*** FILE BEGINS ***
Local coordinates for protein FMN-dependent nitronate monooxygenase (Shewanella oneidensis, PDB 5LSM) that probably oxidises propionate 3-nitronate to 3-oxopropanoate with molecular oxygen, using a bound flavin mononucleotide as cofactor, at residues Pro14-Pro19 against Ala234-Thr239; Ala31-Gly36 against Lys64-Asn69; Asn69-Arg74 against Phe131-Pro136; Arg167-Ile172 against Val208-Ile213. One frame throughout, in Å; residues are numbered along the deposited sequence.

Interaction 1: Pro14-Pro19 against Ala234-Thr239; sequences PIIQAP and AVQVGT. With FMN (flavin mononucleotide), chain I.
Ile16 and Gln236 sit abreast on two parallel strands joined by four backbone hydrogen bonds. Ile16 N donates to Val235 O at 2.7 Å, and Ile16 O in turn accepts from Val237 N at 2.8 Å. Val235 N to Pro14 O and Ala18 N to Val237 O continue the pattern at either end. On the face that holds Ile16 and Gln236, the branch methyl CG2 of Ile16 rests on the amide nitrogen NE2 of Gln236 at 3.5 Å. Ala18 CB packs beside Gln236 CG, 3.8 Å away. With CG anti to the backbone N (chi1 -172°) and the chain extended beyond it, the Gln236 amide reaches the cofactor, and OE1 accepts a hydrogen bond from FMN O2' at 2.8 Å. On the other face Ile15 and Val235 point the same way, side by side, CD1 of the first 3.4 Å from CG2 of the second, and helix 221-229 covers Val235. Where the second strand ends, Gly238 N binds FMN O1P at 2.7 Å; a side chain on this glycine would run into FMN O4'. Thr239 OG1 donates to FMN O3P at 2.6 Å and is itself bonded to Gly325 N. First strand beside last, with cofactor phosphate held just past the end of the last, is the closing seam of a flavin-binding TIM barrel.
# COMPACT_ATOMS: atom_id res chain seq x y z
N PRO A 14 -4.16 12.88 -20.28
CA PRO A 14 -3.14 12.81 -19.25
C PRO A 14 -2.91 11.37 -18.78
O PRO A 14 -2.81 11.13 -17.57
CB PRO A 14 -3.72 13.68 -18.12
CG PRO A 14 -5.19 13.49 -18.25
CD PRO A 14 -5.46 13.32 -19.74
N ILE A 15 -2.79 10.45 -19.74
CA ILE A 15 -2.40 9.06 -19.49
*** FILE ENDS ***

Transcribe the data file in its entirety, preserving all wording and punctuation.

Local coordinates for protein FMN-dependent nitronate monooxygenase (Shewanella oneidensis, PDB 5LSM) that probably oxidises propionate 3-nitronate to 3-oxopropanoate with molecular oxygen, using a bound flavin mononucleotide as cofactor, at residues Pro14-Pro19 against Ala234-Thr239; Ala31-Gly36 against Lys64-Asn69; Asn69-Arg74 against Phe131-Pro136; Arg167-Ile172 against Val208-Ile213. One frame throughout, in Å; residues are numbered along the deposited sequence.

Interaction 1: Pro14-Pro19 against Ala234-Thr239; sequences PIIQAP and AVQVGT. With FMN (flavin mononucleotide), chain I.
Ile16 and Gln236 sit abreast on two parallel strands joined by four backbone hydrogen bonds. Ile16 N donates to Val235 O at 2.7 Å, and Ile16 O in turn accepts from Val237 N at 2.8 Å. Val235 N to Pro14 O and Ala18 N to Val237 O continue the pattern at either end. On the face that holds Ile16 and Gln236, the branch methyl CG2 of Ile16 rests on the amide nitrogen NE2 of Gln236 at 3.5 Å. Ala18 CB packs beside Gln236 CG, 3.8 Å away. With CG anti to the backbone N (chi1 -172°) and the chain extended beyond it, the Gln236 amide reaches the cofactor, and OE1 accepts a hydrogen bond from FMN O2' at 2.8 Å. On the other face Ile15 and Val235 point the same way, side by side, CD1 of the first 3.4 Å from CG2 of the second, and helix 221-229 covers Val235. Where the second strand ends, Gly238 N binds FMN O1P at 2.7 Å; a side chain on this glycine would run into FMN O4'. Thr239 OG1 donates to FMN O3P at 2.6 Å and is itself bonded to Gly325 N. First strand beside last, with cofactor phosphate held just past the end of the last, is the closing seam of a flavin-binding TIM barrel.
# COMPACT_ATOMS: atom_id res chain seq x y z
N PRO A 14 -4.16 12.88 -20.28
CA PRO A 14 -3.14 12.81 -19.25
C PRO A 14 -2.91 11.37 -18.78
O PRO A 14 -2.81 11.13 -17.57
CB PRO A 14 -3.72 13.68 -18.12
CG PRO A 14 -5.19 13.49 -18.25
CD PRO A 14 -5.46 13.32 -19.74
N ILE A 15 -2.79 10.45 -19.74
CA ILE A 15 -2.40 9.06 -19.49